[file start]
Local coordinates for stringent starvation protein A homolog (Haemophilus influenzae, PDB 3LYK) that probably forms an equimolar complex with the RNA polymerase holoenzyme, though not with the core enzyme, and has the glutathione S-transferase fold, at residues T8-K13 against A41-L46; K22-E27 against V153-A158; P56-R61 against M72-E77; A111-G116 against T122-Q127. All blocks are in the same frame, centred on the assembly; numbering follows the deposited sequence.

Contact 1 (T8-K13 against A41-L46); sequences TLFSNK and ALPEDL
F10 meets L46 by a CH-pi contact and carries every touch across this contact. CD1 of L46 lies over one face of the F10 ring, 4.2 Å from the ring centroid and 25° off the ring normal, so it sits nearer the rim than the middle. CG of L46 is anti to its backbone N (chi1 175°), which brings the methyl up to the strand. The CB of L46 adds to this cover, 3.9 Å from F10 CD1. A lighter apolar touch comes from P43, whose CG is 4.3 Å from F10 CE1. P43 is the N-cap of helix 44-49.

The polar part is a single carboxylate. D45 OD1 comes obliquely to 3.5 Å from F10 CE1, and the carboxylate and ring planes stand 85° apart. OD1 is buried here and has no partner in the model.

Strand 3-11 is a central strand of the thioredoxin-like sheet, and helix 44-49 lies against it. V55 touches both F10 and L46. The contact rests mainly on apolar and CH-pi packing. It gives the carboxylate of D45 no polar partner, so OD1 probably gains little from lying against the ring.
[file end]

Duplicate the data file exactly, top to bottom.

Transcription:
Local coordinates for stringent starvation protein A homolog (Haemophilus influenzae, PDB 3LYK) that probably forms an equimolar complex with the RNA polymerase holoenzyme, though not with the core enzyme, and has the glutathione S-transferase fold, at residues T8-K13 against A41-L46; K22-E27 against V153-A158; P56-R61 against M72-E77; A111-G116 against T122-Q127. All blocks are in the same frame, centred on the assembly; numbering follows the deposited sequence.

Contact 1 (T8-K13 against A41-L46); sequences TLFSNK and ALPEDL
F10 meets L46 by a CH-pi contact and carries every touch across this contact. CD1 of L46 lies over one face of the F10 ring, 4.2 Å from the ring centroid and 25° off the ring normal, so it sits nearer the rim than the middle. CG of L46 is anti to its backbone N (chi1 175°), which brings the methyl up to the strand. The CB of L46 adds to this cover, 3.9 Å from F10 CD1. A lighter apolar touch comes from P43, whose CG is 4.3 Å from F10 CE1. P43 is the N-cap of helix 44-49.

The polar part is a single carboxylate. D45 OD1 comes obliquely to 3.5 Å from F10 CE1, and the carboxylate and ring planes stand 85° apart. OD1 is buried here and has no partner in the model.

Strand 3-11 is a central strand of the thioredoxin-like sheet, and helix 44-49 lies against it. V55 touches both F10 and L46. The contact rests mainly on apolar and CH-pi packing. It gives the carboxylate of D45 no polar partner, so OD1 probably gains little from lying against the ring.